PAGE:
The endless attack on the family escalates in Indiana

Two schools in Bloomington, Indiana have recently made the national news. One, a Christian school that dares to take a historically Christian view of sexuality and the other, a non-religious charter school that simply upsets so-called progressives by it’s very existence.

If liberty loving folks (along with a few Christians) don’t stand up to oppose these attacks on school choice, we are in real trouble.

All of this while the local Monroe Public Library advertises their “Drag Queen Storytime” later in July. What fun! Cancer is for kids too!

Notice the catastrophizing in this clip. “Rep. Clark badgered Sec. DeVos with the question, is there any form of discrimination you would oppose?” (More.)

What follows is a press release by the referenced school.

Lighthouse Christian Academy exists to partner with families in providing a Christian education for students in pre-K through 12th grade. Consistent with Christian learning through the centuries, Lighthouse trains each student to grow in knowledge without neglecting moral character. We delight in teaching students about God, His wondrous Creation through all its manifold academic disciplines, and what God requires of us.

Of course, this work isn’t easy. But we are blessed to pursue this educational mission in a country founded on religious liberty. Parents are free to choose which school best comports with their religious convictions. For a real choice and thus real liberty to exist, the government may not impose its own orthodoxy and homogenize all schools to conform to politically correct attitudes and ideologies.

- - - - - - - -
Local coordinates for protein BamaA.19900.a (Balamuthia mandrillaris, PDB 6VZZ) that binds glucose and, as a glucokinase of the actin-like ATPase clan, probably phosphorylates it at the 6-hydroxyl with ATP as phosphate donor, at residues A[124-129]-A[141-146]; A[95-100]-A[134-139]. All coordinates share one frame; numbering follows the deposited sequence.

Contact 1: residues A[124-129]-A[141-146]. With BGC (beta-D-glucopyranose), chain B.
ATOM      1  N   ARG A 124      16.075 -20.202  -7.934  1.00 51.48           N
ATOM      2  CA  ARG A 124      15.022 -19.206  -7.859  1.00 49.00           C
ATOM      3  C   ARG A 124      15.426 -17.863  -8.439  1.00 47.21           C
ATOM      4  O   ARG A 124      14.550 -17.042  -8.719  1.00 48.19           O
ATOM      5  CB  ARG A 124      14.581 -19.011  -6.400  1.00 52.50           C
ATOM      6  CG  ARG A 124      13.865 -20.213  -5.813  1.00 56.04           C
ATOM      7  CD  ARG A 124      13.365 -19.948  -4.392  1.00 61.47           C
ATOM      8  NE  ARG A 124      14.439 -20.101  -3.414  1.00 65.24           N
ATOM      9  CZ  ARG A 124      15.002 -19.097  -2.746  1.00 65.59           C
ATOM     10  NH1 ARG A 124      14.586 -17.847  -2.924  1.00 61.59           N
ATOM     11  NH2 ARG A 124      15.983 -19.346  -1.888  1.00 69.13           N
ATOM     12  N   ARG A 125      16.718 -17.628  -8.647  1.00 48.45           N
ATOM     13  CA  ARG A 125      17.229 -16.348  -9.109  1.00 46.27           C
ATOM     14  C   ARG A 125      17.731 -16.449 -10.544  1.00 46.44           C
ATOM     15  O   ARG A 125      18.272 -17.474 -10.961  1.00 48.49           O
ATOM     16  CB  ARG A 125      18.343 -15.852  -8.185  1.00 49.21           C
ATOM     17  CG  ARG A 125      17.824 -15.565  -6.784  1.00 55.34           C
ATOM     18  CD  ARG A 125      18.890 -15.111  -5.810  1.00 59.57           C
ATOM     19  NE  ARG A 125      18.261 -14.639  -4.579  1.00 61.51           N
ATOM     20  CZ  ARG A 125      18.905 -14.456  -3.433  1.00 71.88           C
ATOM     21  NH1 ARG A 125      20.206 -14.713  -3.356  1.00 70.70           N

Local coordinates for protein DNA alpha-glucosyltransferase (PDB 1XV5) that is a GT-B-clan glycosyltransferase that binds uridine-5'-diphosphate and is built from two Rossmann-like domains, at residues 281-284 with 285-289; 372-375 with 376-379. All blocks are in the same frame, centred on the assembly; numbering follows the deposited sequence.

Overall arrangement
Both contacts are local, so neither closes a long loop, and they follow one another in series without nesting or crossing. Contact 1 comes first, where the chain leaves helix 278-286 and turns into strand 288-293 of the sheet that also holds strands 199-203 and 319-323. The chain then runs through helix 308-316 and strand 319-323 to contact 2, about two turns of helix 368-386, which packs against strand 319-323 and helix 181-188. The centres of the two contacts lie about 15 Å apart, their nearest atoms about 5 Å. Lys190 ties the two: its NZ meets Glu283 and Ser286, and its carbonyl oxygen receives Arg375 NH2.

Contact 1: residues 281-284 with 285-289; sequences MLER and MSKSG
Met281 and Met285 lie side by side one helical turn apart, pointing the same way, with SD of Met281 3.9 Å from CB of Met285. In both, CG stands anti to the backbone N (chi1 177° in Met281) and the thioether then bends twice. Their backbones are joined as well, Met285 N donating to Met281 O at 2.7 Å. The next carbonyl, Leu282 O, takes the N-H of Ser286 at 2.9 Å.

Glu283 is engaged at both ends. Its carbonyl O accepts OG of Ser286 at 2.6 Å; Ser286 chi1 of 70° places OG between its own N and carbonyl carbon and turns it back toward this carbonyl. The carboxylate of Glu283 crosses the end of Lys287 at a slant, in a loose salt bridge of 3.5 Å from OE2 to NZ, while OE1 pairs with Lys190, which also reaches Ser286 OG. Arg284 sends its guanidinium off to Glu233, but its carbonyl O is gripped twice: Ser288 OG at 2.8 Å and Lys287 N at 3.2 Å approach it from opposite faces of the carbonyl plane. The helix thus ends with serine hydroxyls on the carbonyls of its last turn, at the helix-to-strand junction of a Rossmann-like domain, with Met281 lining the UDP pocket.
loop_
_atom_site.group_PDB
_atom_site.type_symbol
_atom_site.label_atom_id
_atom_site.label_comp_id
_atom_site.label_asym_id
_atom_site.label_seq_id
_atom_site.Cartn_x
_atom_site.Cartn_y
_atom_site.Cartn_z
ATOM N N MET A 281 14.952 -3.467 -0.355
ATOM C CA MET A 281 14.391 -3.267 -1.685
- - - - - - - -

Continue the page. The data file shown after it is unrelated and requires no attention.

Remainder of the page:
Increasingly, dissent from politically correct ideology on sexuality subjects the dissenter to harassment and ridicule. Christian schools are forced to decide whether to bow under pressure and depart from Biblical sexual ethics or stand in solidarity with and submission to Jesus Christ, Who set forth the divine standard of marriage and sexuality. (Matthew 19:4-6.)

While some politicians may scorn this standard and hector poor families and their children who want to enjoy its beneficent effects, we see no reason why socio-economic status should bar a child from an educational environment committed to a transcendent moral order. Why should the poor have less freedom of conscience? It is a hallmark of our nation’s founding and constitutional liberty that the poor have as much right to this freedom as the wealthy and powerful. They have as much right to stand on the protections of the First Amendment and should be able to direct their own tax dollars in choosing how best to educate their children. And we welcome them.

C.S. Lewis spoke truly when he said, “When the modern world says to us aloud, ‘You may be religious when you are alone,’ it adds under its breath, ‘and I will see to it you are never alone.’”


Here’s the story on the non-religious classical school.

A local coalition filed a lawsuit Tuesday to challenge the authorization of Seven Oaks Classical School by a private, religious entity.

The Indiana Coalition for Public Education-Monroe County filed the suit in federal court and called into question an Indiana statute that allows Grace College & Seminary, an evangelical Christian institution, to authorize Seven Oaks’ charter, according to a press release. IU professor Alex Tanford is the lead prosecutor in the case.

ICPE-Monroe County argues this statute, by allowing a private, religious institution to review the public school’s curriculum and deciding whether to authorize the charter, violates the separation of church and state. The suit looks to void the charter authorization and stop taxpayer money from going to Seven Oaks or Grace College. (The school’s founding charter was simply approved by a Christian college – the school has no religious curriculum.)

Later in the article the real reason comes out,

“When students leave public school districts for charters, the districts lose per-pupil funding, but their expenses do not go down proportionally,” the site says. “The loss of students is scattered across the district.”


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